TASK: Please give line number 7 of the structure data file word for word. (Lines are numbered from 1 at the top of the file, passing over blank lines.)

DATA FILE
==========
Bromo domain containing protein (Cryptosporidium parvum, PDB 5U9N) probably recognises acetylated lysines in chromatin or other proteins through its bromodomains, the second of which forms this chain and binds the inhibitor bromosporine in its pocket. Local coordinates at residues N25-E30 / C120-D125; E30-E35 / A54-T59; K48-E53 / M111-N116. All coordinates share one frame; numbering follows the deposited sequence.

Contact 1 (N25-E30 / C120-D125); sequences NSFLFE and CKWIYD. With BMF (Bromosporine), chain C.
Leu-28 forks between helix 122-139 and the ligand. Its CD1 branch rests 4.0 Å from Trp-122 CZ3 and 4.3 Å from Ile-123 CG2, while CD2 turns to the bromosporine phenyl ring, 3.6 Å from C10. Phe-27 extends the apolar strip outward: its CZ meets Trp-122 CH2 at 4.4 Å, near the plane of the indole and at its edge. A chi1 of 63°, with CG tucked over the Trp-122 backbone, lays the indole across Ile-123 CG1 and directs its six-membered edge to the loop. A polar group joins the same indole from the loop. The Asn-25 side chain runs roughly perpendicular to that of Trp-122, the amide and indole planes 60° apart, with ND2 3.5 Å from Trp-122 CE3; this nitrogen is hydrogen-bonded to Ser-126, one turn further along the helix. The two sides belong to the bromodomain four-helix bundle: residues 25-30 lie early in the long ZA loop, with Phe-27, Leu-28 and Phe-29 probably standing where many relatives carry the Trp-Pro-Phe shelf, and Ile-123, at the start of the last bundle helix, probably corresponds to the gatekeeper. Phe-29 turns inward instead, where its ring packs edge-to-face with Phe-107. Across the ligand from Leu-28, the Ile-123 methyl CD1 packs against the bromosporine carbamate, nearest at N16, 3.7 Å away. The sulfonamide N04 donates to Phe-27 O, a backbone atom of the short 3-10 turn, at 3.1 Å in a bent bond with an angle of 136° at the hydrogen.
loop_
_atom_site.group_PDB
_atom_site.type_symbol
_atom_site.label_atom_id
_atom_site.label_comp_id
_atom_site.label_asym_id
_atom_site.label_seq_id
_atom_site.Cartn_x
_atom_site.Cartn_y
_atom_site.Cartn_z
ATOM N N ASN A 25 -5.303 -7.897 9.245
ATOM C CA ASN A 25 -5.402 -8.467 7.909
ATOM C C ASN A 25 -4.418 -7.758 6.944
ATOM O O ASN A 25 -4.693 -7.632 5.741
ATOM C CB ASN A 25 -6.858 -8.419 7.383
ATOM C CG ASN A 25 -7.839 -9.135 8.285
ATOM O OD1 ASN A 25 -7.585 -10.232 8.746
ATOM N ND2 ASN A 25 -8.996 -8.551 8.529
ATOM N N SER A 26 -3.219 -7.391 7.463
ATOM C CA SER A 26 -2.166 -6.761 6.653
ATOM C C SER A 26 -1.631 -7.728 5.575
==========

_atom_site.label_atom_id